An end to an argument over a statue
Press photographer Hugo Sundström recorded news images of the past for future generations.
Public artwork always sparks a debate and tends to cause controversy. That was what happened when a memorial to author Sakari Topelius was proposed in Helsinki. Sculptor Ville Vallgren had already submitted his proposal for the statue in 1909, but the children surrounding the writer in the draft version were thought to be too French in style, and the proposal was rejected.
Two decades later, Svenska Litteratursällskapet SLS held a competition for a memorial, and the winner was Gunnar Finne with his entry Fact and Fable. The piece caused quite a commotion among the press, and the public found it difficult to accept that the great storyteller should have such an allegorical statue. The nakedness of the figures was also considered to be inappropriate. They would have preferred the national poet to have a likeness, but Fact and Fable was commissioned, regardless.
In 1931, a group of private individuals proposed that Ville Vallgren’s design be chosen to create Topelius’s statue. The parallel piece, Topelius and Children, was completed first, and an impressive ceremony was held in the Ratakatu park on 13 May 1932 to reveal the memorial. The ceremony was attended by President P. E. Svinhufvud and other top-tier politicians, as well as a large number of ordinary citizens. Fact and Fable was revealed five months later in the Esplanadi park with far fewer people present. Newspaper Hufvudstadsbladet’s photographer Hugo Sundström’s press photos illustrate the difference between the two events.
Hugo Sundström (b. 1907) served as the head photographer for Hufvudstadsbladet, Svenska Pressen and Nya Pressen from 1928 all the way to his death in 1973. Until the 1950s, he was in fact the only photographer working for Hufvudstadsbladet. During the war years, 1939–1944, Sundström took photographs for the so-called communications company of the Defence Forces. He was also one of the founding members of the Finnish press photographers’ club, established in 1947.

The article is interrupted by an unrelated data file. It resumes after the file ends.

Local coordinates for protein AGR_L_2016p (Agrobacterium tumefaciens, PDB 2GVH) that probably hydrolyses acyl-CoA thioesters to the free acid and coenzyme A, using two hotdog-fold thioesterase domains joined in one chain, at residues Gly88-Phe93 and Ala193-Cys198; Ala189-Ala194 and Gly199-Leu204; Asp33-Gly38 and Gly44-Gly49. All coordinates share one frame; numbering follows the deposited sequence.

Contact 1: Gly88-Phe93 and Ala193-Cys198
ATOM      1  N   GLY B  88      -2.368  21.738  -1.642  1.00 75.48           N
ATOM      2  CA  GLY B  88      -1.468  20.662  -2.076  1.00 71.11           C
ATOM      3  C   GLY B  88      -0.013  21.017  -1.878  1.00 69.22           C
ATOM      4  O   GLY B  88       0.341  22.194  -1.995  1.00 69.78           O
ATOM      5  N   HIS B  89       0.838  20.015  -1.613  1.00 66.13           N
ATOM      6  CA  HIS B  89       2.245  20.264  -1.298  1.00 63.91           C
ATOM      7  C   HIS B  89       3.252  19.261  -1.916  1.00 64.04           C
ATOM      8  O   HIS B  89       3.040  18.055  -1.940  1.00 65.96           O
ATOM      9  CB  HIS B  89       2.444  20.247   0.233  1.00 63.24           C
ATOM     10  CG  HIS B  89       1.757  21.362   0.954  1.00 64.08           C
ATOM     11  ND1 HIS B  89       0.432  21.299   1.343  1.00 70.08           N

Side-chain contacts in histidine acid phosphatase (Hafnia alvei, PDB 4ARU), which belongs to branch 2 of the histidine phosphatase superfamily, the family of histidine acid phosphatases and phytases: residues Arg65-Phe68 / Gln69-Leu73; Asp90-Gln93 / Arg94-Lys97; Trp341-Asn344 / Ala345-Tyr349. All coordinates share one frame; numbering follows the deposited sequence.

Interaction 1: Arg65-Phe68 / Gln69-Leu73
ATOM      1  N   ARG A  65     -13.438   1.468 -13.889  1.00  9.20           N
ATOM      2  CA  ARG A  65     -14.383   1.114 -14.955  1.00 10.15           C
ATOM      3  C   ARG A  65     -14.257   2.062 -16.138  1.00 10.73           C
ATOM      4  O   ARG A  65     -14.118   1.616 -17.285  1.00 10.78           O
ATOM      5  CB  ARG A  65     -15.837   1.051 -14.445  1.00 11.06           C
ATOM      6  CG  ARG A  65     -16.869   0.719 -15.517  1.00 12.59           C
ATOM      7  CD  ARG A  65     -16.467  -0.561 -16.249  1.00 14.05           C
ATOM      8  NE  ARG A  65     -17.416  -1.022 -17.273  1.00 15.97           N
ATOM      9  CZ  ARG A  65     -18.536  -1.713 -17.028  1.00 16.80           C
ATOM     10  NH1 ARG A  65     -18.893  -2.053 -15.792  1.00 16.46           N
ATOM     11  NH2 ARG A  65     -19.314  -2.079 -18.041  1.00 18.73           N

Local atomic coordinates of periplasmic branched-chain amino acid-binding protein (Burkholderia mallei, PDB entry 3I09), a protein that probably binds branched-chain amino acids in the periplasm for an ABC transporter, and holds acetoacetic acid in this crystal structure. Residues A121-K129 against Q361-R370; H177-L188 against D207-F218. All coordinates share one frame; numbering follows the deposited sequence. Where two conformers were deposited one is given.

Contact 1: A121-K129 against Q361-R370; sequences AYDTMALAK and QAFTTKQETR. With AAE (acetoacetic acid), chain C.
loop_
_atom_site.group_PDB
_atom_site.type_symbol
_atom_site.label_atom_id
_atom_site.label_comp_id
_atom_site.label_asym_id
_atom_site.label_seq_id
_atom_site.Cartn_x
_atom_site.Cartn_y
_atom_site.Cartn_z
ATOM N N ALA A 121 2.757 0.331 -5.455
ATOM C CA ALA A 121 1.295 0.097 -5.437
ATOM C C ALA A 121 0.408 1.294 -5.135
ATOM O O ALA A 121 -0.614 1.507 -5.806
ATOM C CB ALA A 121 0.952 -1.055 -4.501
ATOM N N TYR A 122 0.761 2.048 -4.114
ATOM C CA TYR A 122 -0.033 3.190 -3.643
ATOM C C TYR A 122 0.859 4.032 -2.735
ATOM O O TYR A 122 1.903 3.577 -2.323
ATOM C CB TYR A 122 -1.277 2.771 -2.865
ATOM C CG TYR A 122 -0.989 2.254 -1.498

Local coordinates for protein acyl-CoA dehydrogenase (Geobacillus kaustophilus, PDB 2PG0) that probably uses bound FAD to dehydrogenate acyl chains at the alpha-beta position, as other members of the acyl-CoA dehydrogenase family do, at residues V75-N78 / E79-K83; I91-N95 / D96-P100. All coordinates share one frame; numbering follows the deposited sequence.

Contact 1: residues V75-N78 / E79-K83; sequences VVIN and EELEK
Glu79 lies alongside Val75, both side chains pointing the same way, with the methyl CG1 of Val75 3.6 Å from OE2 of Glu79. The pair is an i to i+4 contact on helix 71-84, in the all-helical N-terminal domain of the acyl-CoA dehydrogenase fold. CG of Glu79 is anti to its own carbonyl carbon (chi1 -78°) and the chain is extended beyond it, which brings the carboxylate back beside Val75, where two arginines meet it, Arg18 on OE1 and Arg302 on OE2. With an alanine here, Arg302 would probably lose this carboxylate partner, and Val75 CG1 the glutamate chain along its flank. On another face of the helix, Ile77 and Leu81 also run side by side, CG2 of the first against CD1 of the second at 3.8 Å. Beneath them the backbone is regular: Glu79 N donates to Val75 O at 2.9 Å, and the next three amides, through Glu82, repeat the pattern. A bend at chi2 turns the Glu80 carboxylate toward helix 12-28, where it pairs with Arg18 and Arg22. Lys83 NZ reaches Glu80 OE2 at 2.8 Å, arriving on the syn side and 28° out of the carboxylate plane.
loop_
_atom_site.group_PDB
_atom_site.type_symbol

Sundström, who was from Helsinki, was working as a photographing chemigrapher in the printing plate company Kuva’s side branch when Hufvudstadsbladet bought out Kuva and its staff at the end of the 1920s. He was hired as a press photographer almost immediately. Sundström was known for his professionality and punctuality, and it was said that he was never ill. Editors could count on him to always be able to take at least one picture that could be published.
Photography equipment was heavy at the time when Sundström was a young press photographer at the start of his career. This made the work of press photographers difficult without a car. However, Akseli Neittamo, who was Sundström’s senior by 15 years, served as a reliable guide and often used his own car to drive Sundström to news locations. After a long day at work, they would go to restaurant König to relax and discuss the day’s events. Later, press photographer Osvald Hedenström would also join them.
It is likely that Sundström did not know what he was getting into when he was hired as a press photographer. His new job took him outdoors, the pace of work was hectic and the days were long. In addition to photography, the work involved developing negatives and copying photographs. From 1931 onwards, the Hufvudstadsbladet photograph service supplied pictures to foreign clients, regional newspapers in Finland and private individuals. Press photos were posted on the office building’s ground-floor windows and display cases to attract customers.
Hugo Sundström’s career spanned six decades, during which photography technology improved, cameras became light and glass plates were replaced by sheet and roll film. Sundström managed to capture almost all of the major news events during his career.
Hufvudstadsbladet’s old picture archives were donated to the Press Photo Archive JOKA in 2021. Material connected to the project is available at museovirasto.finna.fi/joka and www.kulttuuristaperinnoksi.fi/2022/hauraat-kuvat-nuoresta-suomesta (in Finnish).
Text: Joanna Maltzeff
Sakari Topelius’s memorial being revealed in the Ratakatu park on 13 May 1932. The piece was created based on Ville Vallgren’s draft design. The purpose of the statue was to celebrate both Topelius and the children of Finland. Photo: Hugo Sundström
Gunnar Finne cleaning the medallion portrait of Topelius on the monument Fact and Fable before the ceremony at the Esplanadi park in Helsinki on 12 October 1932. Fact and Fable is an allegory of Topelius’s writings. The piece caused plenty of polemic in the press, because its nakedness was deemed to defame Topelius’s memory. Topelius’s name and portrait were added to the pedestal. Photo: Hugo Sundström